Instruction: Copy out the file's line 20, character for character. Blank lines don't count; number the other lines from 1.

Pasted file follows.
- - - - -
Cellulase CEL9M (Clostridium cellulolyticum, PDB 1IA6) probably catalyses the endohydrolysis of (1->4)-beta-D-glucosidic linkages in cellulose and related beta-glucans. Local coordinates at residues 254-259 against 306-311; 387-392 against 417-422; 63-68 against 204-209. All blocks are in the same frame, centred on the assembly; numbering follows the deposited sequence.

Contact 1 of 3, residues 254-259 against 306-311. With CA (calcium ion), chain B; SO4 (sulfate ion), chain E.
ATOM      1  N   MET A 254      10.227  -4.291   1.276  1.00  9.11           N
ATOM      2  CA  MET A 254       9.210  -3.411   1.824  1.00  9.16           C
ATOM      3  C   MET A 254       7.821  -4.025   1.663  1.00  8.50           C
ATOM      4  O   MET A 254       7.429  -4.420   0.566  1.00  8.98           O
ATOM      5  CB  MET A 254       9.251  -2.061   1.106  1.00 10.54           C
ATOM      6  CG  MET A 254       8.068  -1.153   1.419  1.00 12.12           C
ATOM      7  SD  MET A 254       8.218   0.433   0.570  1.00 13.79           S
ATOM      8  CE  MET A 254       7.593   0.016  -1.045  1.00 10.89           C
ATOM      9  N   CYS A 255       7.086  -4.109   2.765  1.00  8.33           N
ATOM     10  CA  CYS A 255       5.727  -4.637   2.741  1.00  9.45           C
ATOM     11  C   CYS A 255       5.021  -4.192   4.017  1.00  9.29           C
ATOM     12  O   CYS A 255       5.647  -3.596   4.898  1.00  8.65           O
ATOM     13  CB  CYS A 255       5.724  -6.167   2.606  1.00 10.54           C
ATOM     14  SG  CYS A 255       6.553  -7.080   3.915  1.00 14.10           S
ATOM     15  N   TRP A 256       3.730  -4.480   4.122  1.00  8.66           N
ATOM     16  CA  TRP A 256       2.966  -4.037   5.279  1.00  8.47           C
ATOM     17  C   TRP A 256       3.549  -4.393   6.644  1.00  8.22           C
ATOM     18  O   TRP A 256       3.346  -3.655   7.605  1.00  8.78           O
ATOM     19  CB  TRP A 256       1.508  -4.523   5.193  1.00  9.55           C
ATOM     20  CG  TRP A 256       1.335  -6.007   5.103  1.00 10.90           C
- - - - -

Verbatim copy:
ATOM     18  O   TRP A 256       3.346  -3.655   7.605  1.00  8.78           O